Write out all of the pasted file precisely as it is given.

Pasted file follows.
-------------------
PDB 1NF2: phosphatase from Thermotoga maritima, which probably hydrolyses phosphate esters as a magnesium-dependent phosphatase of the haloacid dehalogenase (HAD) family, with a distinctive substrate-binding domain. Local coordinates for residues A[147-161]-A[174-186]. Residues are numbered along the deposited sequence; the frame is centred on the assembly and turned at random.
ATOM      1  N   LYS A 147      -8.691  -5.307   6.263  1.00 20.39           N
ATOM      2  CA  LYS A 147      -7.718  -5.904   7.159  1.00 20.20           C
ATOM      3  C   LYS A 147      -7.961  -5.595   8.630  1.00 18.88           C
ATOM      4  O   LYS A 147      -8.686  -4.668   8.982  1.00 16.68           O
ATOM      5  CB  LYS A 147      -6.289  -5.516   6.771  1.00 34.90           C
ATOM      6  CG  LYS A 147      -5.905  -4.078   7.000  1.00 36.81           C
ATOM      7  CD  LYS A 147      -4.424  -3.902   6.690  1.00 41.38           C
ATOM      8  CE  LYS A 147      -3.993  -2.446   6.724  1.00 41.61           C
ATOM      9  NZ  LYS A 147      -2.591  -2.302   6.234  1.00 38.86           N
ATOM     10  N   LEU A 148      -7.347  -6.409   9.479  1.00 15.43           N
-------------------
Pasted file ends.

PDB 1NF2: phosphatase from Thermotoga maritima, which probably hydrolyses phosphate esters as a magnesium-dependent phosphatase of the haloacid dehalogenase (HAD) family, with a distinctive substrate-binding domain. Local coordinates for residues A[147-161]-A[174-186]. Residues are numbered along the deposited sequence; the frame is centred on the assembly and turned at random.
ATOM      1  N   LYS A 147      -8.691  -5.307   6.263  1.00 20.39           N
ATOM      2  CA  LYS A 147      -7.718  -5.904   7.159  1.00 20.20           C
ATOM      3  C   LYS A 147      -7.961  -5.595   8.630  1.00 18.88           C
ATOM      4  O   LYS A 147      -8.686  -4.668   8.982  1.00 16.68           O
ATOM      5  CB  LYS A 147      -6.289  -5.516   6.771  1.00 34.90           C
ATOM      6  CG  LYS A 147      -5.905  -4.078   7.000  1.00 36.81           C
ATOM      7  CD  LYS A 147      -4.424  -3.902   6.690  1.00 41.38           C
ATOM      8  CE  LYS A 147      -3.993  -2.446   6.724  1.00 41.61           C
ATOM      9  NZ  LYS A 147      -2.591  -2.302   6.234  1.00 38.86           N
ATOM     10  N   LEU A 148      -7.347  -6.409   9.479  1.00 15.43           N